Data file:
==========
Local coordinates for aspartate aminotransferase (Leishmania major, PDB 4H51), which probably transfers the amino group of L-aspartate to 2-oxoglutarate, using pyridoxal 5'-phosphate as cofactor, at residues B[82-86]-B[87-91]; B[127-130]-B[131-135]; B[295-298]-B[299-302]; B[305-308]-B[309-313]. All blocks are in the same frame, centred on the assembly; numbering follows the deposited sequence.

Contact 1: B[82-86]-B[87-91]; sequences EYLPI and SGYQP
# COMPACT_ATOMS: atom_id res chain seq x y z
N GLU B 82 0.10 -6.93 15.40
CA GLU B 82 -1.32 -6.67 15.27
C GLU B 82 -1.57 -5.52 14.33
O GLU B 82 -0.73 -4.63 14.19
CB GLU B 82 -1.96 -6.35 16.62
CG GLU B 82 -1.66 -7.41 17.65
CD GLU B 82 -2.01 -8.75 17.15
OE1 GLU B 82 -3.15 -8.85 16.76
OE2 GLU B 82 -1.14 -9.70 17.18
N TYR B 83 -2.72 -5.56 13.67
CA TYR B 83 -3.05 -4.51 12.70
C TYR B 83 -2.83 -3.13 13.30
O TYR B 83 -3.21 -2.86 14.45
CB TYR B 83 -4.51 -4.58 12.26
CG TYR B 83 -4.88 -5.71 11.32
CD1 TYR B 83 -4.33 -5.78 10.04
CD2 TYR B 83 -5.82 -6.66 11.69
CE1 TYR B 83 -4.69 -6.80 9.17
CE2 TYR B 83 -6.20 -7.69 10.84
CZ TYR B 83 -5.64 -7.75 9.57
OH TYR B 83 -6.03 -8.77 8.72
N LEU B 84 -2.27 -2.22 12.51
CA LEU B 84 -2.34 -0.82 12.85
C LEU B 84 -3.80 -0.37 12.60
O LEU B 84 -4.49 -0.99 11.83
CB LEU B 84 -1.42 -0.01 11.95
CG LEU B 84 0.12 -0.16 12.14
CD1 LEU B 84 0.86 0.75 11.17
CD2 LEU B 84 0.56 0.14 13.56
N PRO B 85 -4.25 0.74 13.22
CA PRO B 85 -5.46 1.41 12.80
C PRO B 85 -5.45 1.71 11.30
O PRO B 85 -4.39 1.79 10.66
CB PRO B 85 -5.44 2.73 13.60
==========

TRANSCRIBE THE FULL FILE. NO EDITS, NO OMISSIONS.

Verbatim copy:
Local coordinates for aspartate aminotransferase (Leishmania major, PDB 4H51), which probably transfers the amino group of L-aspartate to 2-oxoglutarate, using pyridoxal 5'-phosphate as cofactor, at residues B[82-86]-B[87-91]; B[127-130]-B[131-135]; B[295-298]-B[299-302]; B[305-308]-B[309-313]. All blocks are in the same frame, centred on the assembly; numbering follows the deposited sequence.

Contact 1: B[82-86]-B[87-91]; sequences EYLPI and SGYQP
# COMPACT_ATOMS: atom_id res chain seq x y z
N GLU B 82 0.10 -6.93 15.40
CA GLU B 82 -1.32 -6.67 15.27
C GLU B 82 -1.57 -5.52 14.33
O GLU B 82 -0.73 -4.63 14.19
CB GLU B 82 -1.96 -6.35 16.62
CG GLU B 82 -1.66 -7.41 17.65
CD GLU B 82 -2.01 -8.75 17.15
OE1 GLU B 82 -3.15 -8.85 16.76
OE2 GLU B 82 -1.14 -9.70 17.18
N TYR B 83 -2.72 -5.56 13.67
CA TYR B 83 -3.05 -4.51 12.70
C TYR B 83 -2.83 -3.13 13.30
O TYR B 83 -3.21 -2.86 14.45
CB TYR B 83 -4.51 -4.58 12.26
CG TYR B 83 -4.88 -5.71 11.32
CD1 TYR B 83 -4.33 -5.78 10.04
CD2 TYR B 83 -5.82 -6.66 11.69
CE1 TYR B 83 -4.69 -6.80 9.17
CE2 TYR B 83 -6.20 -7.69 10.84
CZ TYR B 83 -5.64 -7.75 9.57
OH TYR B 83 -6.03 -8.77 8.72
N LEU B 84 -2.27 -2.22 12.51
CA LEU B 84 -2.34 -0.82 12.85
C LEU B 84 -3.80 -0.37 12.60
O LEU B 84 -4.49 -0.99 11.83
CB LEU B 84 -1.42 -0.01 11.95
CG LEU B 84 0.12 -0.16 12.14
CD1 LEU B 84 0.86 0.75 11.17
CD2 LEU B 84 0.56 0.14 13.56
N PRO B 85 -4.25 0.74 13.22
CA PRO B 85 -5.46 1.41 12.80
C PRO B 85 -5.45 1.71 11.30
O PRO B 85 -4.39 1.79 10.66
CB PRO B 85 -5.44 2.73 13.60